First of all, I would like to wish you a very Happy Independence week. And, in doing so I would also like to express how far this country has come along and will keep propelling forward to a brighter and a more robust future. I hold the same sentiments towards our beautiful state i.e. Arunachal Pradesh. But, in fancying such an audacious dream, I believe, we have to take a look at our foundations first. The foundations that is built on the sweat and zeal of the young bloods in our state. The foundations that will hold the pillars of tomorrow. The very foundation that has been compromised on various levels during the Arunachal Pradesh Public Service Combined Competitive Examination (APPSCCE-prelims).
The recently conducted APPSCCE-prelims has been enshrouded in countless controversies that have affected innumerous aspirants for the coveted opportunities of serving as civil servants. The Arunachal Pradesh Public Service Commission has been unjust in its treatment of aspirants, especially to the ones who had taken up Geography as their optional subject and have been suspiciously ambiguous in its damage control. Following are the highlights of the issues I would like to project:
1. Standards: A total of 68 questions were copied from UGC NET 2014, which accounts to as much as 55.5% of the marks. I could have mugged up the last 10 years of UGC NET question papers and have come out with flying colours, but that would reduce this selection process to ‘quantity over quality’. And the sloppiness in such a disregard to set the question paper would have likely led to leakage of the source of the questions. Out of those 68 questions two questions were from statistics, which were out of our syllabus. APPSC Secretary Taru Talo said,” To err is human” (More candidates qualify for APPSCCE mains after re-evaluation – Arunachal Times; 19/08/18). In the light of recent events, this quote surely seems satirical since they didn’t even bother to do a good job of copying because 5 out of those questions were embarrassingly incorrect.
2. Diligence: After the backlash from the aspirants who had taken up Geography, Mr. Taru Talo has very casually summed up the whole situation as “human error”. How can “human error” be associated with a sophisticated system such as an OMR machine? Granted that there were some human errors. My question is, why did that only affect the geography papers? Were the human errors only subjected to geography papers or the OMR machine had a personal prejudice against us? The errors that were cited by the commission could very well have resulted in selection and de-selection of candidates. In the highest level of civil services examination in the state to err isn’t human. It is incompetence.
3. Authoritarian: Maybe, the commission acknowledged that they were indeed incompetent in conducting the exam and hence resorted to hegemony. We were figuratively bared before entering the exam hall, where crucial tools like watches were barred from the hall. Their authoritarian conduct was felt all across the state when they completely shut down the internet. Just because they themselves couldn’t cope up with monitoring the exam, they decided to stoop as low as making others’ lives miserable. My brother owns a small freelance design studio, where he is often required to send emails and exchange ideas through the internet. An hour late in delivering the product could cost him thousands. Likewise, many might have been affected by the net ban. Resort to competence and not communism.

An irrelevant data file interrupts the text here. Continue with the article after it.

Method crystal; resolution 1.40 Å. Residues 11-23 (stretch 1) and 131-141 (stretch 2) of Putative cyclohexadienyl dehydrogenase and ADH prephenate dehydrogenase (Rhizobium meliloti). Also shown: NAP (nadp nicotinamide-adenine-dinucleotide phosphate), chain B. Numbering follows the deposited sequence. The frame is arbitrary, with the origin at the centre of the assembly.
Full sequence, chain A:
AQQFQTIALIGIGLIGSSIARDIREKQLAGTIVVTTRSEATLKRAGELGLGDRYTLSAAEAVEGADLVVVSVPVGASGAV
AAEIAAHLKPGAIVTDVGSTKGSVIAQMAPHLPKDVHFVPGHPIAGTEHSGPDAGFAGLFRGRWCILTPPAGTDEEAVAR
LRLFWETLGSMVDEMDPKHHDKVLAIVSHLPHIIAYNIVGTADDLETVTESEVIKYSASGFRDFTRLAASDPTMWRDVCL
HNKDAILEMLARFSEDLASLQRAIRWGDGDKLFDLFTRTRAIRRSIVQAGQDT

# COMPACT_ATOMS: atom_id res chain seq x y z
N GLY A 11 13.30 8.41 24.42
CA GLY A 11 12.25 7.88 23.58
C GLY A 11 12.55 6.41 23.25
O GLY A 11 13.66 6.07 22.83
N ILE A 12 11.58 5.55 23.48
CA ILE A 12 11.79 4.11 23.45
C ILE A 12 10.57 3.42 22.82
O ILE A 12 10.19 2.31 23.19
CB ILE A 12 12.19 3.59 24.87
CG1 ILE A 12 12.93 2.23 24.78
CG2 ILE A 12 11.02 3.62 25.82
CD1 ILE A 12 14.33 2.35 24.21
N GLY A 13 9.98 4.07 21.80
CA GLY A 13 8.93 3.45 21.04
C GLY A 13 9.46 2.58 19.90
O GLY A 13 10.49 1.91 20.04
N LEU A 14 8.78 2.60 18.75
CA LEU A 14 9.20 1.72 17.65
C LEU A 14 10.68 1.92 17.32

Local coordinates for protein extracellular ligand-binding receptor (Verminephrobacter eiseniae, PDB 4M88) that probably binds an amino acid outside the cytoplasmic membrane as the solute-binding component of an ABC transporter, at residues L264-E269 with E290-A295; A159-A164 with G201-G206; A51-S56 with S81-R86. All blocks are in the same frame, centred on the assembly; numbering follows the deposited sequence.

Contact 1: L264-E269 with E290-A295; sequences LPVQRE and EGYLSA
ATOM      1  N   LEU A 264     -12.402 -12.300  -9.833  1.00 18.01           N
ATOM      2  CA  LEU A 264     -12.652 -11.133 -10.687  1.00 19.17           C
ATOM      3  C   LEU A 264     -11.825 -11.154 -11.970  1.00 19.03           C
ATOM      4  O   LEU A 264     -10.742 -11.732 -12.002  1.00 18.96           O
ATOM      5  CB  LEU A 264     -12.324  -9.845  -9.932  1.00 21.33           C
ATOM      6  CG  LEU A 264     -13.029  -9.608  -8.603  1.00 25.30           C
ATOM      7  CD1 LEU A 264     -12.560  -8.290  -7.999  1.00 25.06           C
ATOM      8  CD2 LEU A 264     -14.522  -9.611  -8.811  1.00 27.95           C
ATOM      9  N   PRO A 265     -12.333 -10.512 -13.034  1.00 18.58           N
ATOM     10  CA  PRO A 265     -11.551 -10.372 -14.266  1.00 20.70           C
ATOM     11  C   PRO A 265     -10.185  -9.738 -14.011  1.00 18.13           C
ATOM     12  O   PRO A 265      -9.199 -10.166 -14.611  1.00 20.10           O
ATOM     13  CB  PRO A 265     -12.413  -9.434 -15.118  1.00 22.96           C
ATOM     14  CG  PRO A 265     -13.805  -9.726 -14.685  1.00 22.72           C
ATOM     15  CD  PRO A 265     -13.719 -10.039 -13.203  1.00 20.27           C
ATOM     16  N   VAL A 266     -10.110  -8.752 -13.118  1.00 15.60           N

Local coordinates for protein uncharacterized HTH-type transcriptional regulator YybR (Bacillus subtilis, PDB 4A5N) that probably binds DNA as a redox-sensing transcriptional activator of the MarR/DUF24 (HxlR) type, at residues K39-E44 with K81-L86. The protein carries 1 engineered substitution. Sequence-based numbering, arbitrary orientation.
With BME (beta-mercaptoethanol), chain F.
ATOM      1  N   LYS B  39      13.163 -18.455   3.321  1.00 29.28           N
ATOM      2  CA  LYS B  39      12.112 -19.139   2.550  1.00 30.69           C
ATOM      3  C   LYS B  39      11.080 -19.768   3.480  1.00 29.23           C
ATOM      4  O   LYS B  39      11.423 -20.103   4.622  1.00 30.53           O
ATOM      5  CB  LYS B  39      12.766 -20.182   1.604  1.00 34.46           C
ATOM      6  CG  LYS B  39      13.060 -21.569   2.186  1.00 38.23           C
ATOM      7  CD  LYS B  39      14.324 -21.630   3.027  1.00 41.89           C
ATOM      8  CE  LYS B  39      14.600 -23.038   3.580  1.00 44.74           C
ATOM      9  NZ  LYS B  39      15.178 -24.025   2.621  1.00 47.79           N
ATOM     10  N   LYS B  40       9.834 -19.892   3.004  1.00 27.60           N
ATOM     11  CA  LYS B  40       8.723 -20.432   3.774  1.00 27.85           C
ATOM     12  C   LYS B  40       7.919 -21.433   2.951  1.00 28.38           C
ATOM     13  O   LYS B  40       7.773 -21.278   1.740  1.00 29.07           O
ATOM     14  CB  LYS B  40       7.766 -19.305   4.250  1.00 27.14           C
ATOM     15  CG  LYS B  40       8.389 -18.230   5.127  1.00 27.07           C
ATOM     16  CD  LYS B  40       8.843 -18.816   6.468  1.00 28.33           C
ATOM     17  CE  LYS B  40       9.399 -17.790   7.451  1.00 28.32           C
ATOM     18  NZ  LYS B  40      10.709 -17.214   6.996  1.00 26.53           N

4. Structure: The proportion of candidates selected for mains to the number of posts should be 1:12, but thanks to this unreasonable decision to include 76 more candidates the ratio has now changed. This is not a Christmas party where we advocate “more the merrier”. The commission has blatantly made a mockery of the selection process in order to accommodate more candidates for some suspicious reasons.
5. Transparency: We can clearly smell the lies of the commission in how they are addressing the situation. Despite our hue and cries, the commission has been awfully reluctant in releasing the answer keys and the marks obtained by us. Instead, they have released another set of 76 additional candidates eligible for the mains without any citation on what criterion. The terms under which this has been materialized is the clause 11 of Schedule-II of APPSCCE Rules. The clause never indicates the inclusion of additional candidates to be qualified. It only states that the cut off mark is to be decided by the commission on its discretion. And having set the cut off mark, if the number of candidates belonging to APST doesn’t fulfill the desired seats reserved for them, the cut off mark would be relaxed by 10%. If that doesn’t suffice, additional relaxation would be offered to accommodate APST aspirants to fill up the reserved seats. Nowhere does it write that additional seats would be offered upon already declaring the results of the prelims exam. Furthermore, if the commission had already decided on the number of eligible candidates in its initial outgoing, which should clearly follow the aforementioned clause 11 of section II of the rules, why did they deem it required to add more candidates and throw a blanket statement like “it is in terms of clause 11”. The clause should be followed during the first selection itself and not to house additional candidates out of the blue.
I humbly request you look into a grave and twisted matter like this where young aspirants are blinded by the APPSC and downtrodden to their incompetence. The ball is still in their court and I hope they at the least fulfil the following demands:
a. Re-evaluation of answer sheets.
b. Provision for answer keys.
c. Transparent and honest conduct by APPSC.
d. Re-conduction of examinations.
Frustrated APPSCCE aspirant
An open letter to Chief Minister